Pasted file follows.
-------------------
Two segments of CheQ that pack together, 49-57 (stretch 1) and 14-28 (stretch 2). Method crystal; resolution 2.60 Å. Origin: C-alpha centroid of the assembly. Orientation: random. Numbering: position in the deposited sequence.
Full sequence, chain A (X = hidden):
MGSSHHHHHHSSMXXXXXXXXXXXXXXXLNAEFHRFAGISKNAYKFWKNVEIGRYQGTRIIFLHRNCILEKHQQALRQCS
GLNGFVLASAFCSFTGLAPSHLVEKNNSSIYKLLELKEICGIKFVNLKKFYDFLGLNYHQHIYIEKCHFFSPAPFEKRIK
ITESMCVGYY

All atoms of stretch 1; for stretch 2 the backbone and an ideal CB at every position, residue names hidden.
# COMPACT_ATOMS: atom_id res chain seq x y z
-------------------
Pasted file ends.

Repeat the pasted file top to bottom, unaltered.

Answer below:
Two segments of CheQ that pack together, 49-57 (stretch 1) and 14-28 (stretch 2). Method crystal; resolution 2.60 Å. Origin: C-alpha centroid of the assembly. Orientation: random. Numbering: position in the deposited sequence.
Full sequence, chain A (X = hidden):
MGSSHHHHHHSSMXXXXXXXXXXXXXXXLNAEFHRFAGISKNAYKFWKNVEIGRYQGTRIIFLHRNCILEKHQQALRQCS
GLNGFVLASAFCSFTGLAPSHLVEKNNSSIYKLLELKEICGIKFVNLKKFYDFLGLNYHQHIYIEKCHFFSPAPFEKRIK
ITESMCVGYY

All atoms of stretch 1; for stretch 2 the backbone and an ideal CB at every position, residue names hidden.
# COMPACT_ATOMS: atom_id res chain seq x y z